By Elizabeth Klingseisen, Stratix Corporation
Last year, Stratix partnered with VDC Research on the "2030 Enterprise Mobility Outlook." It was our first large enterprise mobility survey and included a look at what proved to be a prescient topic: enterprises' strategies to avoid and weather disruption through 2030.
Soon after we published the paper, an unprecedented disruption struck in the form of the COVID-19 pandemic. Subsequently, this year, Stratix and VDC decided the time was right to partner again on a new survey to see if our findings held true.
This time around, we explored timely questions like:
- What level of disruption did organizations face?
- What strategies did they use to adapt in response?
- How has the pandemic changed their long-term technological priorities?
- What has changed in terms of how their frontline employees engage with customers and in how they invest in and manage the mobile ecosystem?
In a recent podcast, I discussed the key survey results and compared this year's survey with last year's. Here are some of the highlights.
A Look At Survey Respondents
Respondents from 250 midsized to large North American-based companies completed the survey. A wide range of industries was represented, including retail, manufacturing, transportation, logistics, and healthcare. By design, the companies were highly mobile-oriented.
"48% of [participants] were from IT, 20% were from operations, and 30% from executive management," Klingseisen added. "That was really a conscious decision on our part because we wanted to exclude those organizational roles that were not involved in IT strategy or initiatives through the pandemic."
Gauging Preparedness And Response
By asking certain qualifying questions, we were able to place organizations into three buckets in terms of mobile maturity:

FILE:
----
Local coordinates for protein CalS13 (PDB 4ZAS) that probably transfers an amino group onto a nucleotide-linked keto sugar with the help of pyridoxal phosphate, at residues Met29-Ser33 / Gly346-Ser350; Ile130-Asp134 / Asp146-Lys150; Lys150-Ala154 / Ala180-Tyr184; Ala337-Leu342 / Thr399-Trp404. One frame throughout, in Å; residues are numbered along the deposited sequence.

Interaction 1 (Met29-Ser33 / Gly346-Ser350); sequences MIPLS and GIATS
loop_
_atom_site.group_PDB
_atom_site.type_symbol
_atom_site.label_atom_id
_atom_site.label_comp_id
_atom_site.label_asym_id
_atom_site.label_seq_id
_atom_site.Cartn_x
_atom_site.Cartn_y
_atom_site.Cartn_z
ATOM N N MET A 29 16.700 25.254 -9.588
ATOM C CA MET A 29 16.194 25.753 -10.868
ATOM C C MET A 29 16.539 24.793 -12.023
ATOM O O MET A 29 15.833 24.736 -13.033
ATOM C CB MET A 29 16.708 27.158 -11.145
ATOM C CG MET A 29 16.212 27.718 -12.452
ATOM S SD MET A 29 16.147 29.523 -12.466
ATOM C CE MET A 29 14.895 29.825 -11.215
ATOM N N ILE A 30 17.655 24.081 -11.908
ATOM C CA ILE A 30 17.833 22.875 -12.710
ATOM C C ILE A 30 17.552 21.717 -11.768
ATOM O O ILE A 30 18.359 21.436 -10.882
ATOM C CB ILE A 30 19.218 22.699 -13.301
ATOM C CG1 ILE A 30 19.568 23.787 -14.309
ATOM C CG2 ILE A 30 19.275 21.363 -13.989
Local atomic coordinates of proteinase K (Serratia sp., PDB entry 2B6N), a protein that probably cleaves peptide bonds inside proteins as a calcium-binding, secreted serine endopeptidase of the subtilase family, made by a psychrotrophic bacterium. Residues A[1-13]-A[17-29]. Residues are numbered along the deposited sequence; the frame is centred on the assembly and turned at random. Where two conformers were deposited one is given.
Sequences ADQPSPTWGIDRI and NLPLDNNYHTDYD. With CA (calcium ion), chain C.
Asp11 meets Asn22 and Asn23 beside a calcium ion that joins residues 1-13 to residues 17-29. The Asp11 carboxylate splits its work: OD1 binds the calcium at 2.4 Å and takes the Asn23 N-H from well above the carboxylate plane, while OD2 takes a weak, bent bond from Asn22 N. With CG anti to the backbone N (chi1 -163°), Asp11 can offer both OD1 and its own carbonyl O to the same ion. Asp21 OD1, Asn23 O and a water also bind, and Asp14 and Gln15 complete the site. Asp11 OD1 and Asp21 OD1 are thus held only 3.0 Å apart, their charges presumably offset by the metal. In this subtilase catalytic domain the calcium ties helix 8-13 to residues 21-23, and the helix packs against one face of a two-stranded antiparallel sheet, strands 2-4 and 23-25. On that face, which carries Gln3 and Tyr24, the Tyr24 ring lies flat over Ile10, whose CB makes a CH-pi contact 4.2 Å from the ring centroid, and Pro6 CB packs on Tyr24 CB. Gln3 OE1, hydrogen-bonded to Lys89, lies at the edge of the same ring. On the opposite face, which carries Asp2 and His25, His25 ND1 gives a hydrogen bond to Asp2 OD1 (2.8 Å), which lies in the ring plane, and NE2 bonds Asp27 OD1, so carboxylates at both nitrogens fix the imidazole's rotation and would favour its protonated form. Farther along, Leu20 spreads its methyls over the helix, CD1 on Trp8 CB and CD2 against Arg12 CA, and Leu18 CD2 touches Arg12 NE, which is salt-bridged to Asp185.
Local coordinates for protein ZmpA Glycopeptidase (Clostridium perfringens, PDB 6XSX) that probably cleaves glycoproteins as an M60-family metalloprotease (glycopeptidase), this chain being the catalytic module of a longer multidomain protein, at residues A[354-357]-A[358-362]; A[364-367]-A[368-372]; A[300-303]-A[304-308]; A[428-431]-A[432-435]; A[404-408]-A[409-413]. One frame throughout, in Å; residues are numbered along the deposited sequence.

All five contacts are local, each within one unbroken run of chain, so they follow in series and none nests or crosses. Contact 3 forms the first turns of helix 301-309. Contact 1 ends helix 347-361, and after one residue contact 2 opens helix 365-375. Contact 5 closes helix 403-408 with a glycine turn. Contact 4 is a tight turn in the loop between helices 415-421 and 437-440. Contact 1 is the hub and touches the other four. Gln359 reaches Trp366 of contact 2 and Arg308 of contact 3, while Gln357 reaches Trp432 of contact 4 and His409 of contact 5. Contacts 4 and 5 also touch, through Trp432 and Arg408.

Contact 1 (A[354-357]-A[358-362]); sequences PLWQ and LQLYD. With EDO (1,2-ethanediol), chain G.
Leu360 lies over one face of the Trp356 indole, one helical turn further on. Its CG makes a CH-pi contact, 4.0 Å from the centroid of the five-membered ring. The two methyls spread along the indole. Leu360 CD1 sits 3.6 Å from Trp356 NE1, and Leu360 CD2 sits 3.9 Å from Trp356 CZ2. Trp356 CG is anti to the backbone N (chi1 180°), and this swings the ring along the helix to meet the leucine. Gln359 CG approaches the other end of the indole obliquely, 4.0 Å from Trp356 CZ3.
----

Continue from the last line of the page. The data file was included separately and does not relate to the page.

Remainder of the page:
- Innovators (the first to invest in new technologies)
- Early adopters
- Late majority (laggards)
As was the case last year, there was an uneven distribution across these three categories. We analyzed the data to see what level of mobile maturity affected pandemic preparedness and response.
Two categories responded best. The first is innovators. They have a very high level of mobile maturity and employ very effective strategies. We had predicted this in 2020 because of their high investment in technology, high investment in partnering, and strategies for having their frontline workers be very mobile and tech enabled.
The second group that fared well came as more of a surprise: organizations that outsource their managed mobile services.
More than 15% of those who outsource their managed mobile services reported no revenue impact from COVID-19. Only 9.8% of those who didn't use managed mobile services saw relatively little impact on their planned revenue. That's a really big difference in our calculation.
Strategies For Success
In response to what pandemic-related strategies they employed, the survey found that:
- Nearly 70% of organizations moved employees to work from home.
- Over 50% invested in more mobile technology.
- 40% added net new mobile programs.
When we extrapolate these results across all those organizations whose revenue decreased, stayed the same, or increased, another interesting profile emerged. Those who fared better through the disruption were almost twice as likely to invest in those three strategies [as those who did not].